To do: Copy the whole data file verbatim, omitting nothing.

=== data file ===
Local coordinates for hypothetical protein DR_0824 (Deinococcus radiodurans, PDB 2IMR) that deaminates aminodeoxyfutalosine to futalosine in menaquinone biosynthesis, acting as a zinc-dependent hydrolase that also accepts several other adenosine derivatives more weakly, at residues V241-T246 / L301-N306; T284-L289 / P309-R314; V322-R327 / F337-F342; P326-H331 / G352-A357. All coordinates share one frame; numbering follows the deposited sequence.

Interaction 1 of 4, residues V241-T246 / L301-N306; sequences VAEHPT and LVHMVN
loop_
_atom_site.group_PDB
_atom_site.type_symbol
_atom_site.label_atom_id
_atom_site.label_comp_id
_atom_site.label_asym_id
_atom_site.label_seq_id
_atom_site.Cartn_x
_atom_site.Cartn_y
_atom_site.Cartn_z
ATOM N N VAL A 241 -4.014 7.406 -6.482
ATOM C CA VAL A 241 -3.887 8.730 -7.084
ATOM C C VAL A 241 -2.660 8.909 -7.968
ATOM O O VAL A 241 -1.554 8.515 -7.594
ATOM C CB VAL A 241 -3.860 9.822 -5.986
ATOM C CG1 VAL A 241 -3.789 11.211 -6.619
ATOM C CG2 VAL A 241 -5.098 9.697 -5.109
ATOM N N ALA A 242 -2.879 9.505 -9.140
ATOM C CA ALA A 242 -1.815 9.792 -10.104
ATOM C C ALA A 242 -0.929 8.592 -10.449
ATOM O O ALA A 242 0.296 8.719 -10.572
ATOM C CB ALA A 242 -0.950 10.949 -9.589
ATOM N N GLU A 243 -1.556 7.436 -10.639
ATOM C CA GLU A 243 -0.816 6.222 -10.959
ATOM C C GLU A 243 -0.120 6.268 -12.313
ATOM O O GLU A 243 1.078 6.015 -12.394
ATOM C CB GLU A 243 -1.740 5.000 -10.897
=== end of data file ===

Local coordinates for hypothetical protein DR_0824 (Deinococcus radiodurans, PDB 2IMR) that deaminates aminodeoxyfutalosine to futalosine in menaquinone biosynthesis, acting as a zinc-dependent hydrolase that also accepts several other adenosine derivatives more weakly, at residues V241-T246 / L301-N306; T284-L289 / P309-R314; V322-R327 / F337-F342; P326-H331 / G352-A357. All coordinates share one frame; numbering follows the deposited sequence.

Interaction 1 of 4, residues V241-T246 / L301-N306; sequences VAEHPT and LVHMVN
loop_
_atom_site.group_PDB
_atom_site.type_symbol
_atom_site.label_atom_id
_atom_site.label_comp_id
_atom_site.label_asym_id
_atom_site.label_seq_id
_atom_site.Cartn_x
_atom_site.Cartn_y
_atom_site.Cartn_z
ATOM N N VAL A 241 -4.014 7.406 -6.482
ATOM C CA VAL A 241 -3.887 8.730 -7.084
ATOM C C VAL A 241 -2.660 8.909 -7.968
ATOM O O VAL A 241 -1.554 8.515 -7.594
ATOM C CB VAL A 241 -3.860 9.822 -5.986
ATOM C CG1 VAL A 241 -3.789 11.211 -6.619
ATOM C CG2 VAL A 241 -5.098 9.697 -5.109
ATOM N N ALA A 242 -2.879 9.505 -9.140
ATOM C CA ALA A 242 -1.815 9.792 -10.104
ATOM C C ALA A 242 -0.929 8.592 -10.449
ATOM O O ALA A 242 0.296 8.719 -10.572
ATOM C CB ALA A 242 -0.950 10.949 -9.589
ATOM N N GLU A 243 -1.556 7.436 -10.639
ATOM C CA GLU A 243 -0.816 6.222 -10.959
ATOM C C GLU A 243 -0.120 6.268 -12.313
ATOM O O GLU A 243 1.078 6.015 -12.394
ATOM C CB GLU A 243 -1.740 5.000 -10.897